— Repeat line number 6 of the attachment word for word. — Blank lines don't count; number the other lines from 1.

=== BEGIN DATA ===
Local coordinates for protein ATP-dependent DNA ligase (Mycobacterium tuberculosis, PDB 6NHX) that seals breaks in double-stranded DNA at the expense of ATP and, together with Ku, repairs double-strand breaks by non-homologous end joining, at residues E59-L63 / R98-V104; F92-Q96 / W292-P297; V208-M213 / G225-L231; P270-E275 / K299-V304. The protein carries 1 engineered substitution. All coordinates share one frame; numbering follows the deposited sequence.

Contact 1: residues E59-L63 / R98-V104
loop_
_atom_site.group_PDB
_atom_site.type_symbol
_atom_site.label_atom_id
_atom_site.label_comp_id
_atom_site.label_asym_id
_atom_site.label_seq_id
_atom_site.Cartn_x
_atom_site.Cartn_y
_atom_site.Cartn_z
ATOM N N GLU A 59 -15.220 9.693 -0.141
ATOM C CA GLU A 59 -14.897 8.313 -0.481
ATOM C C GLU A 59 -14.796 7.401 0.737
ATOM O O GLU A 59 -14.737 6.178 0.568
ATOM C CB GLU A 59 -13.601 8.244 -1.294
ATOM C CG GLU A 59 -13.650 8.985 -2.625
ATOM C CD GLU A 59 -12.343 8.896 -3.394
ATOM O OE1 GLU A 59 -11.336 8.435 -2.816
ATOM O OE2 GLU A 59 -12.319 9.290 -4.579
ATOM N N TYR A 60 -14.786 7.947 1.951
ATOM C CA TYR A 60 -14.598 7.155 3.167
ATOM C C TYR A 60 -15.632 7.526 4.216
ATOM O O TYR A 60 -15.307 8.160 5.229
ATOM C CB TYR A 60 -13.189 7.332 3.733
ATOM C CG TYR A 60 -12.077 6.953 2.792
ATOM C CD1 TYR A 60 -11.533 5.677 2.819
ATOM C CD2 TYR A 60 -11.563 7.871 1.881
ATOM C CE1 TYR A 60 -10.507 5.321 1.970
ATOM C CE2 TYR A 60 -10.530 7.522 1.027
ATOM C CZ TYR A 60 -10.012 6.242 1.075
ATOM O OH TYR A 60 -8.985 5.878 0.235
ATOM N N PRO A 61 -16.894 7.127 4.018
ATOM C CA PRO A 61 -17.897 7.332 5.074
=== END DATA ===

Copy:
_atom_site.label_atom_id